GNOME 3.16 -- Large and well spaced desktop elements
(full image size: 340kB, resolution: 1366x768 pixels)
The real ace up GNOME Shell's sleeve though is its virtual keyboard. GNOME was the only desktop to detect I was touching my screen and to automatically pop-up an on-screen keyboard when a text entry box had focus. This was done without any prompting or configuring on my part and it meant I never had to touch a keyboard or mouse during my time navigating GNOME.
One aspect of using GNOME I found weird, at least when comparing the environment to other desktops during this trial, was resizing windows. I could resize application windows, but GNOME required I resize windows by dragging the upper-left corner of the window rather than the lower-right, as other desktop environments did. This threw me off for a few minutes, but I slowly got used to resizing windows using the title bar rather than the bottom-right corner of an application's window.
The one problem I did run into was, at one point, GNOME simply stopped responding to taps and gestures. It was as though the screen had stopped being sensitive to touch. I could still move the mouse and type via the keyboard, but the touch interface was effectively dead. This continued for about a minute until the problem suddenly corrected itself and GNOME resumed taking input from the touch screen. The temporary interruption may have been a GNOME issue, but I suspect it is more likely a problem with a hardware driver. In any event, I gave GNOME Shell 5/5 stars.
The KDE 4.14 desktop was next in line and I think, of the desktop environments I tried, KDE performed better than most. The KDE environment is populated by large icons and the default Kickoff application menu is very easy to browse when using a touch interface. (The KDE Classic application menu is less suited to touch, but it is not the default option.) The window controls are of medium size and fairly easy to tap. I found the scroll bars in KDE were easy to manipulate, but difficult to see with LMDE's default theme as the scroll bars were grey-on-grey.
KDE 4.14 -- Working with widgets
(full image size: 496kB, resolution: 1366x768 pixels)
Perhaps the feature which most stood out while I was using KDE was how well suited the widgets and widget controls were to touch screens. It is very easy for the user to access the KDE cashew button, bring up a panel of widgets and drag them with one's finger onto the desktop. The widget controls for moving, resizing and rotating are large and easy to manipulate with a finger.
My one serious complaint when using KDE was that it was nearly impossible to resize a window while using the default theme. I could grab a side or corner of a window in order to resize it about one out of every eight tries and that was very frustrating. Window resizing aside, KDE performed well and I gave it 4/5 stars.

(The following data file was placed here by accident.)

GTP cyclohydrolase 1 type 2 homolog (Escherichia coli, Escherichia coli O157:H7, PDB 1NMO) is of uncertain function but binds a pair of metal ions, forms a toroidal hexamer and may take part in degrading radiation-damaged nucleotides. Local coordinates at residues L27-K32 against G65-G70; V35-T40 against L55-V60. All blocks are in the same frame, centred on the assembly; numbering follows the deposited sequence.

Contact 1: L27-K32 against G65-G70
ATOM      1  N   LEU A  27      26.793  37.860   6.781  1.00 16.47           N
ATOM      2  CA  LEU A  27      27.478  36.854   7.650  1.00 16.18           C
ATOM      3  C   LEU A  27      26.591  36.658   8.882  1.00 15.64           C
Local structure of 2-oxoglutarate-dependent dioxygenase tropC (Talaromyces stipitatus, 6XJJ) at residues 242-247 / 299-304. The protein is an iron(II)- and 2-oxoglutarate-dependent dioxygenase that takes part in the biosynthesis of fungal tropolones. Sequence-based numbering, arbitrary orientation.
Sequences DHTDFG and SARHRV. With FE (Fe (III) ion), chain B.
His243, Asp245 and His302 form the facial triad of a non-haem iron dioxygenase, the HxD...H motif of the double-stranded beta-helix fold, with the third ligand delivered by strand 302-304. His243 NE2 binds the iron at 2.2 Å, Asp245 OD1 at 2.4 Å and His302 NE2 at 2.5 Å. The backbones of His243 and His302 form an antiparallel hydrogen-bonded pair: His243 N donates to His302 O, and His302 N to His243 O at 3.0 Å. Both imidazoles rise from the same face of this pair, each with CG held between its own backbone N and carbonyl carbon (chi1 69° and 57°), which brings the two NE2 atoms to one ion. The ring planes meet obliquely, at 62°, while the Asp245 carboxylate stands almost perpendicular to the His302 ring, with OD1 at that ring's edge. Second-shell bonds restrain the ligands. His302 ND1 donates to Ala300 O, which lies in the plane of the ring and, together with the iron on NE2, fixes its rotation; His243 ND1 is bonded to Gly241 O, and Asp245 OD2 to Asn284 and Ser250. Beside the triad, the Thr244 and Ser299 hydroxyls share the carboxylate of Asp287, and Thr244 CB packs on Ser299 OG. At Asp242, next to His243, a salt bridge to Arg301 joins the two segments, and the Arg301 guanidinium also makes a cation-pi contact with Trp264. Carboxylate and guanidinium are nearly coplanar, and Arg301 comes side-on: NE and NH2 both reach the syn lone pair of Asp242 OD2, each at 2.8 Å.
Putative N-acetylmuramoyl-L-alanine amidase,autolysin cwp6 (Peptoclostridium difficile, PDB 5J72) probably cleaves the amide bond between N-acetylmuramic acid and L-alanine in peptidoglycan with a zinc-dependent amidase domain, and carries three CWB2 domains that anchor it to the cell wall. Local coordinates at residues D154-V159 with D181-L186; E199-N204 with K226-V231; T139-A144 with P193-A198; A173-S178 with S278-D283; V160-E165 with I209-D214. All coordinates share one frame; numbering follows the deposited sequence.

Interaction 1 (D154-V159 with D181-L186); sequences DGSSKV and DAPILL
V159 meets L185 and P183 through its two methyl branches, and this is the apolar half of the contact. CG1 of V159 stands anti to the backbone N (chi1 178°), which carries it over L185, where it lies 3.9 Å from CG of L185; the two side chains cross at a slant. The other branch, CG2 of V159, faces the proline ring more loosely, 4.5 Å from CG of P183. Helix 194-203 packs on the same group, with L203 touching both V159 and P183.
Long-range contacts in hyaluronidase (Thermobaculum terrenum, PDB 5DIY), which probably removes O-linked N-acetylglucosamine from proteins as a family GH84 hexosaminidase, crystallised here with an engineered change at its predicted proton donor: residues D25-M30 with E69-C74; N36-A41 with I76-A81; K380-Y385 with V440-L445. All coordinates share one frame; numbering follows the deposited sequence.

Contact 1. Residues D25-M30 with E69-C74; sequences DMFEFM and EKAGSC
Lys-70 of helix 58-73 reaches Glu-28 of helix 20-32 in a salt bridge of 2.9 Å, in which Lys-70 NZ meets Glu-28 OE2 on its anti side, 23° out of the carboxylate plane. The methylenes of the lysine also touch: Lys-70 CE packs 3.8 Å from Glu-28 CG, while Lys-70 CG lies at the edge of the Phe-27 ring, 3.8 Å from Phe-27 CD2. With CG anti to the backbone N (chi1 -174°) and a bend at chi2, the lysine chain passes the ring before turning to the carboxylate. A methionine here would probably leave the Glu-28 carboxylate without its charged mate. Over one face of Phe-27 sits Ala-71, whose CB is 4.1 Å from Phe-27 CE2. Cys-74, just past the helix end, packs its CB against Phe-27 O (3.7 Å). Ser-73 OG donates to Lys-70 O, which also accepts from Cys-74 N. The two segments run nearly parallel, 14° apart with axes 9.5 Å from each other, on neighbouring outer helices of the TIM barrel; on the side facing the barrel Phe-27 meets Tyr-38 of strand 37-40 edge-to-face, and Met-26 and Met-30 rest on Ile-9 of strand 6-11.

Next up was Lumina. In many respects, Lumina worked well for me. The application menu is fairly easy to explore using a touch interface. The scroll bars on windows are nice and wide, making it easy to browse documents. Lumina has a relatively large spot in the lower-right corner of application windows that makes resizing the windows straight forward.
I did run into two problems with Lumina. The first was the default window controls were too small and too close together to access easily. I found I was as likely to close a window as I was to maximize it. The second problem I ran into was I could not switch between open windows using the task switcher bar on the panel unless (and this is strange) the application menu was open. Simply tapping on a minimized window's icon produced no result. However, if I opened the application menu first and then tapped on an icon, the appropriate window would be brought into focus.
In short, working with one window on Lumina was very pleasant, but moving between two or more applications was cumbersome and I gave Lumina 3/5 stars.
Lumina 0.8.6 -- Exploring the application menu
(full image size: 291kB, resolution: 1366x768 pixels)
Next on my list was LXDE. The LXDE interface is designed with traditional desktops in mind and I was not expecting a lot from this desktop environment. This was just as well as LXDE did not work well with my touch screen. While technically the controls worked, almost everything on the screen was too small to access effectively by touch. Window controls, application menu items and the buttons on the panel were all too small for me to use. I was not able to resize application windows, again because window borders were too small for me to touch.
The one area where LXDE did well was with scroll bars. The scroll bars in LXDE were big and bright, easy to find and move. This earned LXDE 1/5 stars.
The MATE desktop was next on my list of interfaces to try. MATE offered me another middle of the road experience. On the negative side, the MATE menus are fairly small, window controls are too close together to be used safely and scroll bars were hard to see with the default theme. However, on the positive side, windows had fairly large and easy to "grab" title bars, making MATE windows easy to move. The MATE panel has nice, big buttons that facilitated switching between windows.
MATE, while it offers a fairly traditional layout and small menus, was not difficult to navigate and so I gave it 3/5 stars.
I expected good things from Unity 7 since, like GNOME Shell, Unity's large controls and gaps between screen elements lends its environment to touch. On the whole I found Unity did generally work well with my laptop's touch screen. The large icons are easy to select, window controls are widely spaced and windows have thick title bars to facilitate moving applications around the screen.